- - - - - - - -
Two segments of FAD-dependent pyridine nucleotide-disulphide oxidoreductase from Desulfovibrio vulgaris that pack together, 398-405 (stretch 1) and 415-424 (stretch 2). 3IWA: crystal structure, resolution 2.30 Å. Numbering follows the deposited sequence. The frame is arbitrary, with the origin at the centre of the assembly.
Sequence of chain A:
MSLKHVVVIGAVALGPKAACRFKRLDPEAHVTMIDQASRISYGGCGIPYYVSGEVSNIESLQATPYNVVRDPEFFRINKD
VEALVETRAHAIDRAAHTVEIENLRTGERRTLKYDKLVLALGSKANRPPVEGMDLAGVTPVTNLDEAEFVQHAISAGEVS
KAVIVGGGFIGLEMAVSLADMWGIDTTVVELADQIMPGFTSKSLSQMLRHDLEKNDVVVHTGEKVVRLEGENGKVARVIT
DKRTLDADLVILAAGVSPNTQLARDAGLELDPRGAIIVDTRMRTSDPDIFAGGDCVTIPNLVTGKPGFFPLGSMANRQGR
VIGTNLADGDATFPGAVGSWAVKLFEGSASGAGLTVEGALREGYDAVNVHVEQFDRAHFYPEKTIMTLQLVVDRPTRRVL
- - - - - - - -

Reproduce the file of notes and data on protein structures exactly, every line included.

Two segments of FAD-dependent pyridine nucleotide-disulphide oxidoreductase from Desulfovibrio vulgaris that pack together, 398-405 (stretch 1) and 415-424 (stretch 2). 3IWA: crystal structure, resolution 2.30 Å. Numbering follows the deposited sequence. The frame is arbitrary, with the origin at the centre of the assembly.
Sequence of chain A:
MSLKHVVVIGAVALGPKAACRFKRLDPEAHVTMIDQASRISYGGCGIPYYVSGEVSNIESLQATPYNVVRDPEFFRINKD
VEALVETRAHAIDRAAHTVEIENLRTGERRTLKYDKLVLALGSKANRPPVEGMDLAGVTPVTNLDEAEFVQHAISAGEVS
KAVIVGGGFIGLEMAVSLADMWGIDTTVVELADQIMPGFTSKSLSQMLRHDLEKNDVVVHTGEKVVRLEGENGKVARVIT
DKRTLDADLVILAAGVSPNTQLARDAGLELDPRGAIIVDTRMRTSDPDIFAGGDCVTIPNLVTGKPGFFPLGSMANRQGR
VIGTNLADGDATFPGAVGSWAVKLFEGSASGAGLTVEGALREGYDAVNVHVEQFDRAHFYPEKTIMTLQLVVDRPTRRVL